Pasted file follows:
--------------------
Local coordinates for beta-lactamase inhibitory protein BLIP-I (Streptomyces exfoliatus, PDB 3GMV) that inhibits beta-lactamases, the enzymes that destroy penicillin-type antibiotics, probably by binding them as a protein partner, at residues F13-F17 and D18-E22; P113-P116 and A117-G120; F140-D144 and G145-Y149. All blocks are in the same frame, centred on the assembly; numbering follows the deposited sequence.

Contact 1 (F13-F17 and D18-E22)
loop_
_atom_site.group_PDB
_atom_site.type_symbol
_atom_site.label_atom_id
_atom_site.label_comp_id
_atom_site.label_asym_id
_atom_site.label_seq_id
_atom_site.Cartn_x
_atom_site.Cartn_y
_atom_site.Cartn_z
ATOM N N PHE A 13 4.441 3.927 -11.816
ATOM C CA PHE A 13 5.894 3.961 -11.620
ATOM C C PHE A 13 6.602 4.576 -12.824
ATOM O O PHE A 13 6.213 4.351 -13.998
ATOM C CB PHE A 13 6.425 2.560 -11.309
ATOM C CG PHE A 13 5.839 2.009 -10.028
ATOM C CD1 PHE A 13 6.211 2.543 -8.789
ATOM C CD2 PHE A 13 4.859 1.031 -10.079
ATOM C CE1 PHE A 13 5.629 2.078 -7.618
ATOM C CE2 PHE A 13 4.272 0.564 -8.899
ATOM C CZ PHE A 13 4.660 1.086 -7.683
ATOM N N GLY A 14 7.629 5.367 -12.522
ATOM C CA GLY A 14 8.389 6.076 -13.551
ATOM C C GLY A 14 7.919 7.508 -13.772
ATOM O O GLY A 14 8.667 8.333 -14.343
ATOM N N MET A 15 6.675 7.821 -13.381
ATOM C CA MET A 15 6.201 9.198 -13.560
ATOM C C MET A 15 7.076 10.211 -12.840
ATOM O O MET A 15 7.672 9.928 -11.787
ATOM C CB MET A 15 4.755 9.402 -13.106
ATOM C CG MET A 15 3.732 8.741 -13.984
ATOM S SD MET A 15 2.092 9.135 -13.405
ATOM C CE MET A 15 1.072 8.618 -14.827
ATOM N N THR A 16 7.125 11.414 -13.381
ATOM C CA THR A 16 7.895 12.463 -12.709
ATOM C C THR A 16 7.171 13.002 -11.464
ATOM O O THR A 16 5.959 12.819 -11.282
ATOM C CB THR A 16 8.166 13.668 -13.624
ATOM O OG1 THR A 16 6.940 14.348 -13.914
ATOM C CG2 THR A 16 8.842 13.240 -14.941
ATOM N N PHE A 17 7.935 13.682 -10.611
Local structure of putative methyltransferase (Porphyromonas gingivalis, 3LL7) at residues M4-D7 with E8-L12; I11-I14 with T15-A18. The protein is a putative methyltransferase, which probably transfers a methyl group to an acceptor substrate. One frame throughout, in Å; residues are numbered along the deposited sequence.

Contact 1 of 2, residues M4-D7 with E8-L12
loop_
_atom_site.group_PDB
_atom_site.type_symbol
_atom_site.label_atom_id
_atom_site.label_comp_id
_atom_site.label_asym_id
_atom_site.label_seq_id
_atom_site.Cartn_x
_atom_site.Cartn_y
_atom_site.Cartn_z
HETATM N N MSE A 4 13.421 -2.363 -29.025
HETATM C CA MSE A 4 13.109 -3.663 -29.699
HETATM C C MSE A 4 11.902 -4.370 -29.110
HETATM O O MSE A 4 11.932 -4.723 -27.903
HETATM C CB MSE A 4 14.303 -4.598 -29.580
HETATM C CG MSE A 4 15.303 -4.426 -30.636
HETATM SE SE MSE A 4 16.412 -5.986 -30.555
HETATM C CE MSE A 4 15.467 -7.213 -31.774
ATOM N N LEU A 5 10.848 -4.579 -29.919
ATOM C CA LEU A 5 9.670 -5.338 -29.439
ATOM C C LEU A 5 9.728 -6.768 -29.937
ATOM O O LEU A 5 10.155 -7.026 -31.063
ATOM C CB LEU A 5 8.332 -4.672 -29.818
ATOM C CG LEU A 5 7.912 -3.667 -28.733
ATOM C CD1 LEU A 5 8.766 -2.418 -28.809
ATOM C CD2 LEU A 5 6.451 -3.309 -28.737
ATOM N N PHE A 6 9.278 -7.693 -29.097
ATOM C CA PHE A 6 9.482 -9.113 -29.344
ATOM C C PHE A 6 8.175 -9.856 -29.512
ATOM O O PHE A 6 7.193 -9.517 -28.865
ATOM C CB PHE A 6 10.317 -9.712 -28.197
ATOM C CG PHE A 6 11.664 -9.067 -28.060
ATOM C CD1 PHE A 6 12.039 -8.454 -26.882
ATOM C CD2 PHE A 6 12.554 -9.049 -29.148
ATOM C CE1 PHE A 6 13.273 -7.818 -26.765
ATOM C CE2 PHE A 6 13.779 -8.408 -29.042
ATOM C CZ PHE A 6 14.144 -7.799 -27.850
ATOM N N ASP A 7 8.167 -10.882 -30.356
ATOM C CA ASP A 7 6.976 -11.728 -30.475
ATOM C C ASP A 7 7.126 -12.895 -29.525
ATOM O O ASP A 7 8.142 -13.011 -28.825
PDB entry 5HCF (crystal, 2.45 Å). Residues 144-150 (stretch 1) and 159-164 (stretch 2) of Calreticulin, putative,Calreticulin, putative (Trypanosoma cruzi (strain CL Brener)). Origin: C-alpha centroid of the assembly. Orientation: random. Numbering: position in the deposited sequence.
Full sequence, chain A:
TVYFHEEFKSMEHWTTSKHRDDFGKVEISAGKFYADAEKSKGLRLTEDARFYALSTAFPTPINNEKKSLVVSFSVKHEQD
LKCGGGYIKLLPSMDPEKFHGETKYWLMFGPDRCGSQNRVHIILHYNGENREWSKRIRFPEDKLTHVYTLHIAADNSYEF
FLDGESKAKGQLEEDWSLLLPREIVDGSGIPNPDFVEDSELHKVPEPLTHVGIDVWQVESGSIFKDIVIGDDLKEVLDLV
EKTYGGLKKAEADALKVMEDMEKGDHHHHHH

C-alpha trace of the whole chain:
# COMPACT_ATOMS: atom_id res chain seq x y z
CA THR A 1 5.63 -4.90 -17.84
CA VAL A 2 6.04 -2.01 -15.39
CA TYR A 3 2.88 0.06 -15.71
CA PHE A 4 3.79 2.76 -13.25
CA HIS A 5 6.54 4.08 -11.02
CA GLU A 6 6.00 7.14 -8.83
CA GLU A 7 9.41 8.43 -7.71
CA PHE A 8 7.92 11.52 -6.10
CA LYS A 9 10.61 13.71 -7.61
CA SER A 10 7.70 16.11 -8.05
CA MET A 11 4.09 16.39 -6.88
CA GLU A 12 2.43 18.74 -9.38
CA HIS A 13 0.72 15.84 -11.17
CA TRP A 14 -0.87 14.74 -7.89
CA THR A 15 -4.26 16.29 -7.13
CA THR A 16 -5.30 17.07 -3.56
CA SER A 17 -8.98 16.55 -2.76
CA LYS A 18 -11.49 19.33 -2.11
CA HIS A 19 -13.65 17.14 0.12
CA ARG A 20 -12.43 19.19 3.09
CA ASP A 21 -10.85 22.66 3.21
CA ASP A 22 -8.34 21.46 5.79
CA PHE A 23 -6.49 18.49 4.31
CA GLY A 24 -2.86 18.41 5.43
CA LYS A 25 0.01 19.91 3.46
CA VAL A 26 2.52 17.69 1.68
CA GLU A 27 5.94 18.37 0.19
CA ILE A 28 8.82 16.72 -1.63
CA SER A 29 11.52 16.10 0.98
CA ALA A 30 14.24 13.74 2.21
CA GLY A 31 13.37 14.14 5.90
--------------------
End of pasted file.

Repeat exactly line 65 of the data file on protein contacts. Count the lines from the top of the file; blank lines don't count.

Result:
ATOM C CA LEU A 5 9.670 -5.338 -29.439